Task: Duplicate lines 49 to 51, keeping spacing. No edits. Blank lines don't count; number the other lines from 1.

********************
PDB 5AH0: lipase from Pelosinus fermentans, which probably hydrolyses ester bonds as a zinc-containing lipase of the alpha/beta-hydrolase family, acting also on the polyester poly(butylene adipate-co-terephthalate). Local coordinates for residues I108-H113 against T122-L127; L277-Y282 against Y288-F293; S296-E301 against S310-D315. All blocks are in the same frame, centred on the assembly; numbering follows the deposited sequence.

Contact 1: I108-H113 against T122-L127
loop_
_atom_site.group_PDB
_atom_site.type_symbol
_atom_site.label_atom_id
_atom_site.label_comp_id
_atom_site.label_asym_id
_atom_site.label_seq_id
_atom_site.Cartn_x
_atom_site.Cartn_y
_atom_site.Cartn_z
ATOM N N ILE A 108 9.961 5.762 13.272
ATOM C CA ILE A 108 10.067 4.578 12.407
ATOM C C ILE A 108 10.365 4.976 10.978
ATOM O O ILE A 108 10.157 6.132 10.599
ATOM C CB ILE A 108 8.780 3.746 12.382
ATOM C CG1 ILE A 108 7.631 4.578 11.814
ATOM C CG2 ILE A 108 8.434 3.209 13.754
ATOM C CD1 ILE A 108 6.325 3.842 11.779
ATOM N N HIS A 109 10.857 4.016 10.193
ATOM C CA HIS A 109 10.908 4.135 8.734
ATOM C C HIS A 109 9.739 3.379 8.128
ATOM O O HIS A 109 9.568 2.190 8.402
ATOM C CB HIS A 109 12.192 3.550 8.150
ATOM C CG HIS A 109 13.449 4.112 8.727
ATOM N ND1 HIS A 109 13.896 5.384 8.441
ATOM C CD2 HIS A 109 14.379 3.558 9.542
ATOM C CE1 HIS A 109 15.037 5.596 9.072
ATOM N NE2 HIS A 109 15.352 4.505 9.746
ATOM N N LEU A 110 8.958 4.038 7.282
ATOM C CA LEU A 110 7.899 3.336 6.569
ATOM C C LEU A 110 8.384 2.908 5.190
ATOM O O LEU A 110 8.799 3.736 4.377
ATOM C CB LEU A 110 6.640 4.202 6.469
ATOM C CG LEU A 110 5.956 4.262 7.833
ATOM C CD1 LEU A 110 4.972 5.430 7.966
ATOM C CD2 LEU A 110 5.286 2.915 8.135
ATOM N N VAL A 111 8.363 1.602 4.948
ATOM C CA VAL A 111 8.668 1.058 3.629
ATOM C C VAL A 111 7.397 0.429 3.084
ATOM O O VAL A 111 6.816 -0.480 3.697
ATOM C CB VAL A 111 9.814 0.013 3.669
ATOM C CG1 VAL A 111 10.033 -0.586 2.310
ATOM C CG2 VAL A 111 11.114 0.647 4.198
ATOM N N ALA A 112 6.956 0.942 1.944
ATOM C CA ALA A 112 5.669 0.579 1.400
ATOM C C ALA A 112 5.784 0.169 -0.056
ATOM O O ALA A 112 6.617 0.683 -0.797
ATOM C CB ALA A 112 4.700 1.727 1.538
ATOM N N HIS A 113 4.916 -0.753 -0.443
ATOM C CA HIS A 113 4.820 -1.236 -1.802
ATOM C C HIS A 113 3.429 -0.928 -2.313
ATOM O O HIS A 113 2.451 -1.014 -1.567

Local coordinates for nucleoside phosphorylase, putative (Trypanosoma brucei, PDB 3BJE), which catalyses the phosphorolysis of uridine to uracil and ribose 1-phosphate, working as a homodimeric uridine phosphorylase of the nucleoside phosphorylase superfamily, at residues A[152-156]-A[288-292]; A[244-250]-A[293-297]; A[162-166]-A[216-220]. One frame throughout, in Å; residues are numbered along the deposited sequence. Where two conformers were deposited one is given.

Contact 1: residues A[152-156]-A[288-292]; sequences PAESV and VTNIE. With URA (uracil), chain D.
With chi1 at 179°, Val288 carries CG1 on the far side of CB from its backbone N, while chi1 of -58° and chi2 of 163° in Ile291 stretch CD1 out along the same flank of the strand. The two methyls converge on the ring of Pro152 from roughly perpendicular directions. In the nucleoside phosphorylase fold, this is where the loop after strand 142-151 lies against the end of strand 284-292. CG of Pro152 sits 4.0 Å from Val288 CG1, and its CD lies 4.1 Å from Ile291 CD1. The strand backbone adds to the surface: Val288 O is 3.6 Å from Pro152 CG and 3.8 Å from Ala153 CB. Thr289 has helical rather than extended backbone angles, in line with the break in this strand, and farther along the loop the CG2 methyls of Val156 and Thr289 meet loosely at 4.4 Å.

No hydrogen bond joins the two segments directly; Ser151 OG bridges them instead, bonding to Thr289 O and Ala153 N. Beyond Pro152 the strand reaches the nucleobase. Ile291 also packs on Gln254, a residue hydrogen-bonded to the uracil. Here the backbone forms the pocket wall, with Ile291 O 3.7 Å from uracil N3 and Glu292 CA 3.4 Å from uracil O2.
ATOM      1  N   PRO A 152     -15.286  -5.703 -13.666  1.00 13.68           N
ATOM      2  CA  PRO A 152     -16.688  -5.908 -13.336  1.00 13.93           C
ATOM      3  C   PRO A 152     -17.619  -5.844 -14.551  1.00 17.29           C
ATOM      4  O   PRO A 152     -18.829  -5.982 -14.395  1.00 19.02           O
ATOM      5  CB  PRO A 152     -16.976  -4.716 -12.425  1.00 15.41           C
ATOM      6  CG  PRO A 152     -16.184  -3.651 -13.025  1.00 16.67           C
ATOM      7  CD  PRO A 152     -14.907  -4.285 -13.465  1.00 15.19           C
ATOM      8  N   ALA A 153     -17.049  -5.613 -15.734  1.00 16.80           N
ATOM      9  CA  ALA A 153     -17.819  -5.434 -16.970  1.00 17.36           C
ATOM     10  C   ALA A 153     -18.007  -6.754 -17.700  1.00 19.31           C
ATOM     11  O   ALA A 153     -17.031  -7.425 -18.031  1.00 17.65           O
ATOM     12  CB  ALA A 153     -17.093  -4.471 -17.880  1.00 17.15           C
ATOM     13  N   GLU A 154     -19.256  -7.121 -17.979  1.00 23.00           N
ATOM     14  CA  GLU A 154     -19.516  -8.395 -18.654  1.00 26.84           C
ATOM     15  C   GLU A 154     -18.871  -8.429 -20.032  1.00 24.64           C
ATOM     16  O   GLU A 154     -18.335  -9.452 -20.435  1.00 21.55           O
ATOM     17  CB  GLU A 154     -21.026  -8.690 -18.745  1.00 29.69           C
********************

ATOM O O ALA A 112 6.617 0.683 -0.797
ATOM C CB ALA A 112 4.700 1.727 1.538
ATOM N N HIS A 113 4.916 -0.753 -0.443